Even when you didn’t delete all the posts in a tag, the tag archive might now have 5 instead of 12 posts. If you display 10 posts per page in your archives, page 2 of that archive will now no longer exist, and thus give a 404 error. These aren’t the biggest problems in the world when you delete one or two posts, but if you’re dealing with a Google Panda problem and because of that deleting lots of poor content, creating a lot of 404s like this can take your site down even further, so proceed with care!

Read more: Which redirect should I use? »

The post How to properly delete a page from your site appeared first on Yoast.

Weekly SEO Recap: AJAX crawling and Panda

After this week’s launch of our first Basic SEO training, it’s now time to sit back and relax. For about two minutes. The next milestone is our upcoming Yoast SEO release which we’ve determined, because of the sheer amount of new features in it, will be called Yoast SEO 3.0. Luckily, the search engines took it reasonably slow on us this week, so this recap was easy to write. As I was writing it, it turned out I was giving more advise on dealing with Google Panda, but that can never be a bad thing I guess.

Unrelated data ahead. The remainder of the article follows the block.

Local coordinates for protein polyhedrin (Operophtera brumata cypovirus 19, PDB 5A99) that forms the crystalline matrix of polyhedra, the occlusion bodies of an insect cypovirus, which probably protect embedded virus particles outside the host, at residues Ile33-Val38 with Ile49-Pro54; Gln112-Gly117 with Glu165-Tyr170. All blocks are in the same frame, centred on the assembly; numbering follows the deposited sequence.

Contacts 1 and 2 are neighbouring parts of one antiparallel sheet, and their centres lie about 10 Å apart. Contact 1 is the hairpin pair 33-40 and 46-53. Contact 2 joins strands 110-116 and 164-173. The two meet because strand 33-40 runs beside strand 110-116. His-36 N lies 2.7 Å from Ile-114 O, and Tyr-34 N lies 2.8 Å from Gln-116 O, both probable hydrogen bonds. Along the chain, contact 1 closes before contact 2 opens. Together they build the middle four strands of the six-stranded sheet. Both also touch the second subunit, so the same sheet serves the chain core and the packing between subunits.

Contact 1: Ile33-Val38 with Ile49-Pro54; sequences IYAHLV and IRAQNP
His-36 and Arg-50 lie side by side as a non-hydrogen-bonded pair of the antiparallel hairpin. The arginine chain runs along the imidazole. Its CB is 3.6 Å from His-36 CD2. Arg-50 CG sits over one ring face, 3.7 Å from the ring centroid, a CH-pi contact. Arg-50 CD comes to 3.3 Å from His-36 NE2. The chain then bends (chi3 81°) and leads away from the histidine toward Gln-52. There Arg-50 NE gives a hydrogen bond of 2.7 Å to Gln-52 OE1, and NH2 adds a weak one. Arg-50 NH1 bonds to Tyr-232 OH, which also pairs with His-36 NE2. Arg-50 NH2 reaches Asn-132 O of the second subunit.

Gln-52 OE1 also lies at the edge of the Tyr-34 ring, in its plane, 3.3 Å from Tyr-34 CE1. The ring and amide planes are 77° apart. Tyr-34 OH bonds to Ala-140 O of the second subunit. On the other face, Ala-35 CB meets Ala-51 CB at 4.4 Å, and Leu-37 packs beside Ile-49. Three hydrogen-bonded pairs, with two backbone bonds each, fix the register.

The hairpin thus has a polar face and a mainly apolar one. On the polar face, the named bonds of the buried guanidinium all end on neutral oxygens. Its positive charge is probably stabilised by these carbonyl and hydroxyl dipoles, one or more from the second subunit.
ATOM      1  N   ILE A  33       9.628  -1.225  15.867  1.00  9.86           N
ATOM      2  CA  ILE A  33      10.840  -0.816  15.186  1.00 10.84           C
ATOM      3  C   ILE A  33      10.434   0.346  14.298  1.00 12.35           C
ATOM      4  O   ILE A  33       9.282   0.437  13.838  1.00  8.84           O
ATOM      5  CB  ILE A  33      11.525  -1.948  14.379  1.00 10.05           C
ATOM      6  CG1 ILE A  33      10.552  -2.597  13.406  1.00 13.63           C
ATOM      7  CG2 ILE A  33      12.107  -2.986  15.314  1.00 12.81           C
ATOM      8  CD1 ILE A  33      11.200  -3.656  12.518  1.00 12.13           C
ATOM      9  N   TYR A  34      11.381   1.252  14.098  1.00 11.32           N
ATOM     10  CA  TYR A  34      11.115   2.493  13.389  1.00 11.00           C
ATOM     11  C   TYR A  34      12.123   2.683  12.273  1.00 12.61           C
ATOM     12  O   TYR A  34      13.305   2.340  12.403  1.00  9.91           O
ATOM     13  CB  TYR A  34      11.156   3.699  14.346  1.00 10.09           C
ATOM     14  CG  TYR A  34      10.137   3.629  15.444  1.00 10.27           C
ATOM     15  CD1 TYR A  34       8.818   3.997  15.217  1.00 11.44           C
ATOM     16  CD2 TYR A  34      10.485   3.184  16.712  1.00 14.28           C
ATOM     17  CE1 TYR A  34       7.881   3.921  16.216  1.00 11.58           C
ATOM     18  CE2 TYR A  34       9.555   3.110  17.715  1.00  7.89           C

Joost's weekly SEO recap

Google discontinues AJAX crawling

Several months after hinting at it, Google has stopped encouraging people to use their AJAX crawling guidelines from 2009. I have to say, this is done better than Google normally treats its APIs. Sites built using the methods from 2009, including the use of so called _escaped_fragment URL’s will still be indexed, but Google recommends that when you change (parts of) your site, you remove the need for these.

Google has a history of dropping support for API’s at far too short notice for normal companies to comply, so this is actually a rather good gesture. What annoys me is that they don’t announce a specific cut-off date. All they say is:

If your current setup is working fine, you should not have to immediately change anything. If you’re building a new site or restructuring an already existing site, simply avoid introducing _escaped_fragment_ urls.

Some corporate websites out there have been built using this AJAX crawling system and won’t go away or be changed for years to come. A specific cut-off date would be very useful for sites like these, even (or maybe even: especially) when that date is 2 or 3 years in the future.

Google Panda: delete content the right way